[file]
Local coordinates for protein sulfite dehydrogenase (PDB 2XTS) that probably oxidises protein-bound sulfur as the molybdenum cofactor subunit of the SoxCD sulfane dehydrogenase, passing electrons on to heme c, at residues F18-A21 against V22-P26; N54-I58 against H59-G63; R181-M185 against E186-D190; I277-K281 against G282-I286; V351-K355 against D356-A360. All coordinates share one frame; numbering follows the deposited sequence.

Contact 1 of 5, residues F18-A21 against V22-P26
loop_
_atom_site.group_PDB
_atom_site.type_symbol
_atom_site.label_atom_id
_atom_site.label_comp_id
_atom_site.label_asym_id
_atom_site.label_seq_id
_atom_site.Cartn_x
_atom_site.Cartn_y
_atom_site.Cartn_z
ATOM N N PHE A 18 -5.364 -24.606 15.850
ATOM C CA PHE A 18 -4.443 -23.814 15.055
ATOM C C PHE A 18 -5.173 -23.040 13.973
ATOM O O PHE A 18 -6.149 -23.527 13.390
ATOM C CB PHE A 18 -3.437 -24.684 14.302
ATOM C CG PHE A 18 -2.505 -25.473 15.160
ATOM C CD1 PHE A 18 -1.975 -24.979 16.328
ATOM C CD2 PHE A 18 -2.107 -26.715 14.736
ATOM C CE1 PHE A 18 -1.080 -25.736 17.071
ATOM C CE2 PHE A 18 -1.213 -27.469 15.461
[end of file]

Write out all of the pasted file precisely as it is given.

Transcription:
Local coordinates for protein sulfite dehydrogenase (PDB 2XTS) that probably oxidises protein-bound sulfur as the molybdenum cofactor subunit of the SoxCD sulfane dehydrogenase, passing electrons on to heme c, at residues F18-A21 against V22-P26; N54-I58 against H59-G63; R181-M185 against E186-D190; I277-K281 against G282-I286; V351-K355 against D356-A360. All coordinates share one frame; numbering follows the deposited sequence.

Contact 1 of 5, residues F18-A21 against V22-P26
loop_
_atom_site.group_PDB
_atom_site.type_symbol
_atom_site.label_atom_id
_atom_site.label_comp_id
_atom_site.label_asym_id
_atom_site.label_seq_id
_atom_site.Cartn_x
_atom_site.Cartn_y
_atom_site.Cartn_z
ATOM N N PHE A 18 -5.364 -24.606 15.850
ATOM C CA PHE A 18 -4.443 -23.814 15.055
ATOM C C PHE A 18 -5.173 -23.040 13.973
ATOM O O PHE A 18 -6.149 -23.527 13.390
ATOM C CB PHE A 18 -3.437 -24.684 14.302
ATOM C CG PHE A 18 -2.505 -25.473 15.160
ATOM C CD1 PHE A 18 -1.975 -24.979 16.328
ATOM C CD2 PHE A 18 -2.107 -26.715 14.736
ATOM C CE1 PHE A 18 -1.080 -25.736 17.071
ATOM C CE2 PHE A 18 -1.213 -27.469 15.461